2011
08.13

Review: Stuart Gordon Gives Life to ‘Re-Animator: The Musical’

Re-Animator-Musical

For the past few months, I had heard stories about an unholy experiment taking place at the Steve Allen Theater in Los Angeles. From the sounds of it, horror legend Stuart Gordon, director of indie-frighteners From Beyond, The Pit and the Pendulum, Dolls, and Fortress, had discovered a formula that would revive Re-Animator, his renowned 1985 feature film debut, as an onstage musical.

I was certain the tales were untrue. To tinker with one of horror’s most beloved works would be madness. For starters, who could possibly match Jeffrey Combs’ performance as Herbert West in the original? What would happen to the gore? How would the film’s outrageous “head” scene play out on the stage? There was only one way to find out.

The Steve Allen Theater is an intimate venue with a small stage. Mrs. Muertos and I took our seats just behind the “splatter zone,” a designated area for those who prefer a more interactive experience (ponchos are available upon request, but I’m told the blood doesn’t stain). Gordon, who directs the musical, soon took to the stage and graciously welcomed everyone to the show.

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Re-Animator, for those unfamiliar with Gordon’s film and the H.P. Lovecraft story it’s based on (”Herbert West: Re-Animator”), follows the grisly havoc caused by med school students Herbert West and Dan Cain after they set out to test West’s reanimating serum on human corpses. Things go from frying pan to fire when West’s nemesis Dr. Hill, a shameless plagiarist and pervert, attempts to steal his work.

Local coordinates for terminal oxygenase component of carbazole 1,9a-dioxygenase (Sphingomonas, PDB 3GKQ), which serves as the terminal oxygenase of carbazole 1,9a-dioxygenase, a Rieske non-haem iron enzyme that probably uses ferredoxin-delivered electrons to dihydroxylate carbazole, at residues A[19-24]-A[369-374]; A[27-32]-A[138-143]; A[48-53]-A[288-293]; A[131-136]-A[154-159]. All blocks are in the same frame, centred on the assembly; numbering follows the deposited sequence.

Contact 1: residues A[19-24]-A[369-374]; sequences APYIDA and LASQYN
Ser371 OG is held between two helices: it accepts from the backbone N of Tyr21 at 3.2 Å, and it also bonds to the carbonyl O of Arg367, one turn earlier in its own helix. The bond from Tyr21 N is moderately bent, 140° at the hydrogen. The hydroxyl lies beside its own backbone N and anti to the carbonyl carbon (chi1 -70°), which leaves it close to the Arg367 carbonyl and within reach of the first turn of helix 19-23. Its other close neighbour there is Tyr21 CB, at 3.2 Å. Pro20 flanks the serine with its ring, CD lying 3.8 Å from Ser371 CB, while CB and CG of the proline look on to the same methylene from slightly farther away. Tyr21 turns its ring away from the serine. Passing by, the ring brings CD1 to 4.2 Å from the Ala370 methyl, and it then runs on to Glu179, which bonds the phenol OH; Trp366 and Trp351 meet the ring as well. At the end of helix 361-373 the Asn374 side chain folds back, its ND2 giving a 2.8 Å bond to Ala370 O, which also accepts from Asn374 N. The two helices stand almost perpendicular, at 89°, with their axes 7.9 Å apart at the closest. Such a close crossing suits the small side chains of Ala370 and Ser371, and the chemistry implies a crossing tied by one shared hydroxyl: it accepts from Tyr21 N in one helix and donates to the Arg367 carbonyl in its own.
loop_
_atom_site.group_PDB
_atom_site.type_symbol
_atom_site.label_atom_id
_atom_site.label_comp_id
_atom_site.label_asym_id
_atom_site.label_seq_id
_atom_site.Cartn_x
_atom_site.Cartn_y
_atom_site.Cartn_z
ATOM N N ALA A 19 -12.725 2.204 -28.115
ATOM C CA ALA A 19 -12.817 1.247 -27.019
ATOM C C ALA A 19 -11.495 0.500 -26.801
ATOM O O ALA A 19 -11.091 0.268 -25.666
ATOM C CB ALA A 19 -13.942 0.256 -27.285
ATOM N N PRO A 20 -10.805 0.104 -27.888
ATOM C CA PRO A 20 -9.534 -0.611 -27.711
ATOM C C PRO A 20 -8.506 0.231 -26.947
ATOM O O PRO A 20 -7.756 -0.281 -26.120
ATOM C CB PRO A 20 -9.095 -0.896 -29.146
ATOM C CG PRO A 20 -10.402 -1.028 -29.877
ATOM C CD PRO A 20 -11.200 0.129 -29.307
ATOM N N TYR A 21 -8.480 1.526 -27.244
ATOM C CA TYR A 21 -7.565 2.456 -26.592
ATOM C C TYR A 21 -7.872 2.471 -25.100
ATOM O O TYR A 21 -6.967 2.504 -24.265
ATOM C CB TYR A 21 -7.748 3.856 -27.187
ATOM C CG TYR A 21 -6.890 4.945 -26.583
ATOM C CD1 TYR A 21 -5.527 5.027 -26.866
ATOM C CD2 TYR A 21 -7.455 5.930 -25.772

Graham Skipper owns the role of Herbert West, shifting  effortlessly between the character’s bratty narcissism and psychotic rage. That those emotions are expressed through song makes West appear all the more mad, especially during the numbers “I Give Life” and “Basement,” the latter sung by West as he responds to Cain’s ad for a roommate.

Chris L. McKenna as the affable Dan Cain and Rachel Avery (whom some may recognize from her appearances on HBO’s “Big Love”) as Dan’s sexy, but wholesome, fiance Megan Halsey project a playful chemistry that shines during a hilarious bedroom duet in which they can’t seem to agree on wedding plans (She’s thinking grand; he’s favoring City Hall).

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Of course, wedding bliss is not in the couple’s future. Megan is betrayed by Dan when he takes interest in West’s work despite her protests. She is later sexually accosted by a headless Dr. Hill, played with perverse glee by international opera singer Jesse Merlin. The girl’s luck only worsens from there.

Reunited with original Re-Animator writers Dennis Paoli and William J. Norris, and FX artists John Buechler and Anthony Doublin, and aided by Mark Nutter’s brilliant maniacal score and gut-busting lyrics, Gordon has not only delivered a love letter—or, perhaps, singing telegram—to Re-Animator fans, but has also created what could very well be the next Rocky Horror Show (I am selfishly hoping it stays in LA).

“Re-Animator: The Musical” plays it final shows this weekend at the Steve Allen Theater located at 4773 Hollywood Blvd. in Los Angeles. Tickets can be purchased by calling 1-800-595-4TIX (595-4849) or online here.

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